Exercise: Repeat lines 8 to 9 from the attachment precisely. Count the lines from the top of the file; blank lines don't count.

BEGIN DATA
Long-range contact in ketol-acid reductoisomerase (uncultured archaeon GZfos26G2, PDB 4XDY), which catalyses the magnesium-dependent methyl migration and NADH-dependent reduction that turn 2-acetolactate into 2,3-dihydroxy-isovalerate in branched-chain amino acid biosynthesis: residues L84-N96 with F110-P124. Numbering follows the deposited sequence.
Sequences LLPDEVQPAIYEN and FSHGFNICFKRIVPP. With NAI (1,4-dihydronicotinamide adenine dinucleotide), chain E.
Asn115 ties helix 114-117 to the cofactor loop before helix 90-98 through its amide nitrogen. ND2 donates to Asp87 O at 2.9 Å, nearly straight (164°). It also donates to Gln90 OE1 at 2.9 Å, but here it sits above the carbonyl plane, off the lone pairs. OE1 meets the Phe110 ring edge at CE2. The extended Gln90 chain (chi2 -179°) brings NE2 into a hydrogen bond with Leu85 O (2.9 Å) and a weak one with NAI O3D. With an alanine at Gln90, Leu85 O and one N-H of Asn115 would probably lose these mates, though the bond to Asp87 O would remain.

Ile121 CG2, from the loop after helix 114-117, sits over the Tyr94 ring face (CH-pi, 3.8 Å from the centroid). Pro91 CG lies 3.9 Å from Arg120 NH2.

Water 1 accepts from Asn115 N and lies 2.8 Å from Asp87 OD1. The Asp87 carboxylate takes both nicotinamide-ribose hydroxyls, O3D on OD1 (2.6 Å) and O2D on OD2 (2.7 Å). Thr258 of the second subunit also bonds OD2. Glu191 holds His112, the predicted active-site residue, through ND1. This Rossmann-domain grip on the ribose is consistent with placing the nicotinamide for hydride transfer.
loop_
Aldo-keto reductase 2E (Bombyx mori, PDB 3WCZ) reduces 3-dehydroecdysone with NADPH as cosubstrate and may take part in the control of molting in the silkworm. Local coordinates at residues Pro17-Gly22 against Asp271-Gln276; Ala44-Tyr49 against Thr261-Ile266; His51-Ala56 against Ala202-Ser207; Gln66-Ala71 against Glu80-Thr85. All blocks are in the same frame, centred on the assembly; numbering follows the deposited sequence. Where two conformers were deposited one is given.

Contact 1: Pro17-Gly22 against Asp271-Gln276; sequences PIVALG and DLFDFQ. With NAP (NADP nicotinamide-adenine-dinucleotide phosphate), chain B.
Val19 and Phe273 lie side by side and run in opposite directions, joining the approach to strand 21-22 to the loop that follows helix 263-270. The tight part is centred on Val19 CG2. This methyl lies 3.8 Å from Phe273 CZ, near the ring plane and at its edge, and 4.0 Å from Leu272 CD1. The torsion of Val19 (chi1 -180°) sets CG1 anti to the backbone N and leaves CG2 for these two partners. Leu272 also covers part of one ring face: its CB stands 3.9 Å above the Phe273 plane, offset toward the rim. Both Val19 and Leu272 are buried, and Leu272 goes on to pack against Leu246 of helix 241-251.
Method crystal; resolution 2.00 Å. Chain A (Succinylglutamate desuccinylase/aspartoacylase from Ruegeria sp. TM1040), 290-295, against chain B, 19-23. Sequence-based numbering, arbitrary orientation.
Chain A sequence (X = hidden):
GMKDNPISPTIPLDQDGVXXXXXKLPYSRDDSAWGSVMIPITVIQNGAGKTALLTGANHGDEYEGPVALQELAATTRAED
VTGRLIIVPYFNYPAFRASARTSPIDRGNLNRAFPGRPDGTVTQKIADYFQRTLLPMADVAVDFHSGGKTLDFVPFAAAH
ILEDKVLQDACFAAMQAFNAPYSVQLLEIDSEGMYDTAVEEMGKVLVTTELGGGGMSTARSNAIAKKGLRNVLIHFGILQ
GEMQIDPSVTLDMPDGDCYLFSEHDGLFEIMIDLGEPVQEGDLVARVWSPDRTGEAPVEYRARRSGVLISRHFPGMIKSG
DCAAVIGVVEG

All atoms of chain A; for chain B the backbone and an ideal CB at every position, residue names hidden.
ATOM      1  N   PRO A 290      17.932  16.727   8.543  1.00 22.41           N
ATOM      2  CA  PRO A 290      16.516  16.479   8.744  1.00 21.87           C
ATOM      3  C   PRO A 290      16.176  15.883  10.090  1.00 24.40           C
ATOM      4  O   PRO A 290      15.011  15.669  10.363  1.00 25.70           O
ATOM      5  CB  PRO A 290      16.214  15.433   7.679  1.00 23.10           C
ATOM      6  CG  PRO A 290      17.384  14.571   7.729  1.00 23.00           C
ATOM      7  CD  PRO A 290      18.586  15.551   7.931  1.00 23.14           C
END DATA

Contact 1: Pro17-Gly22 against Asp271-Gln276; sequences PIVALG and DLFDFQ. With NAP (NADP nicotinamide-adenine-dinucleotide phosphate), chain B.
Val19 and Phe273 lie side by side and run in opposite directions, joining the approach to strand 21-22 to the loop that follows helix 263-270. The tight part is centred on Val19 CG2. This methyl lies 3.8 Å from Phe273 CZ, near the ring plane and at its edge, and 4.0 Å from Leu272 CD1. The torsion of Val19 (chi1 -180°) sets CG1 anti to the backbone N and leaves CG2 for these two partners. Leu272 also covers part of one ring face: its CB stands 3.9 Å above the Phe273 plane, offset toward the rim. Both Val19 and Leu272 are buried, and Leu272 goes on to pack against Leu246 of helix 241-251.